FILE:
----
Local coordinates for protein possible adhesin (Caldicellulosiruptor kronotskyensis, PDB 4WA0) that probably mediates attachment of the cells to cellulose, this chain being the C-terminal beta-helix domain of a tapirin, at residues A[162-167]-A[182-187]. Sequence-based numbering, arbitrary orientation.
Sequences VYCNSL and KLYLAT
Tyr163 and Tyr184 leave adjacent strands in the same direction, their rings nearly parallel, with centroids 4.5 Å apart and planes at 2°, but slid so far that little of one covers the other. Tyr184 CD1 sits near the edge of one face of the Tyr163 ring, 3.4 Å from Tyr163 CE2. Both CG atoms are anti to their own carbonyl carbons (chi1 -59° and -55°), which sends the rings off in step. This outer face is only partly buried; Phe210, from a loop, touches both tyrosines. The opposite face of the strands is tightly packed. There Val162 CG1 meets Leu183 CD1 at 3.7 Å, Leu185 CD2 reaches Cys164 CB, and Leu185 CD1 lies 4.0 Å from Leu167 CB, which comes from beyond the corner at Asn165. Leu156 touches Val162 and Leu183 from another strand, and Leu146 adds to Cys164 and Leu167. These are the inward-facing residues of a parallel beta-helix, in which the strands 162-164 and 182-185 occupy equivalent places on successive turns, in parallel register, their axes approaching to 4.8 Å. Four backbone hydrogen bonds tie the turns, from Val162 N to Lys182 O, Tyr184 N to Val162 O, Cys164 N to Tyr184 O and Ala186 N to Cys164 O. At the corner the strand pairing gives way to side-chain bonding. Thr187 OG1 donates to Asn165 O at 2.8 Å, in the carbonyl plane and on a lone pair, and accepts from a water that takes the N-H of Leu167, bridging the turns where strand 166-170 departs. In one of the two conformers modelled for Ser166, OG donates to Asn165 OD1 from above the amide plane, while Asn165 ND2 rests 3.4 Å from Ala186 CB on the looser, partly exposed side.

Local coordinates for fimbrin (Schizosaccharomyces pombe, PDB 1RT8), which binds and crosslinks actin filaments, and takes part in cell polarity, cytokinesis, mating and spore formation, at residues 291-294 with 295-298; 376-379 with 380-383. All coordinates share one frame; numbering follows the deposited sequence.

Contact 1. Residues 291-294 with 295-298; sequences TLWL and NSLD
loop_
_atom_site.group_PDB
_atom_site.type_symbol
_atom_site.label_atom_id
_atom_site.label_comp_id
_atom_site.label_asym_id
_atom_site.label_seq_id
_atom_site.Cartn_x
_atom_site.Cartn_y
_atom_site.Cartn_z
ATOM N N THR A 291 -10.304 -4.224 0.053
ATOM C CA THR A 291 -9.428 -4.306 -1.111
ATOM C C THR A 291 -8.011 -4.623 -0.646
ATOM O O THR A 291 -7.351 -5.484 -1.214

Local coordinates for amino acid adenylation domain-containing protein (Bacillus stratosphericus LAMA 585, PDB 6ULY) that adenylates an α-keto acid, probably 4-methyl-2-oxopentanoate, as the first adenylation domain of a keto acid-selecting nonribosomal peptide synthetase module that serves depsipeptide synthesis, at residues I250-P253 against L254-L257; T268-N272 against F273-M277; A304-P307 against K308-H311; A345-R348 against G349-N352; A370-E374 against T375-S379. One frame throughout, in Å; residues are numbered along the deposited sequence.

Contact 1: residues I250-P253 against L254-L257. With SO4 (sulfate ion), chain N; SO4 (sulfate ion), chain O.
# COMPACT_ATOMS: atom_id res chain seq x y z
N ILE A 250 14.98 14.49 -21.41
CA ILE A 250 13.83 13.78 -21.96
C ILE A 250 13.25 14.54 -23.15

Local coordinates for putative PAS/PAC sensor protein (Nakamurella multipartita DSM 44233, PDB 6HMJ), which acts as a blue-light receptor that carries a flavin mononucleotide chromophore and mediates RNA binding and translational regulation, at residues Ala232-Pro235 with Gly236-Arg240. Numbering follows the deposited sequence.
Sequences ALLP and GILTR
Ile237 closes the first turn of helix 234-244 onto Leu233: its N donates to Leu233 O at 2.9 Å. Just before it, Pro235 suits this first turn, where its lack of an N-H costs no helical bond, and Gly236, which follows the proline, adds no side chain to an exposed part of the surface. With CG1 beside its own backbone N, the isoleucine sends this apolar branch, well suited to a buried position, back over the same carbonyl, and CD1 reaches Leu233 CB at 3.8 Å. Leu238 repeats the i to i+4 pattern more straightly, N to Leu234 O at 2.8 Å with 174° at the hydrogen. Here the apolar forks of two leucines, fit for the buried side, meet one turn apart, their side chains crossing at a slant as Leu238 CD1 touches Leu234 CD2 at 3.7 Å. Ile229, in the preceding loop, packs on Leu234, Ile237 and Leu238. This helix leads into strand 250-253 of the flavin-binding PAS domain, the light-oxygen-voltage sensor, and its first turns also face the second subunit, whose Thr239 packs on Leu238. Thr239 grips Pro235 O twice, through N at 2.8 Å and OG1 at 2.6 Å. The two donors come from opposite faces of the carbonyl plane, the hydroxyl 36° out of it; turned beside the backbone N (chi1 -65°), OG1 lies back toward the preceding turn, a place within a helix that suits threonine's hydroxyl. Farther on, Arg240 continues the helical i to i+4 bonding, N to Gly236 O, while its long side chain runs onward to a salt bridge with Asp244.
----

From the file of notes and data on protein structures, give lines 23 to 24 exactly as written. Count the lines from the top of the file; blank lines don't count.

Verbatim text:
N ILE A 250 14.98 14.49 -21.41
CA ILE A 250 13.83 13.78 -21.96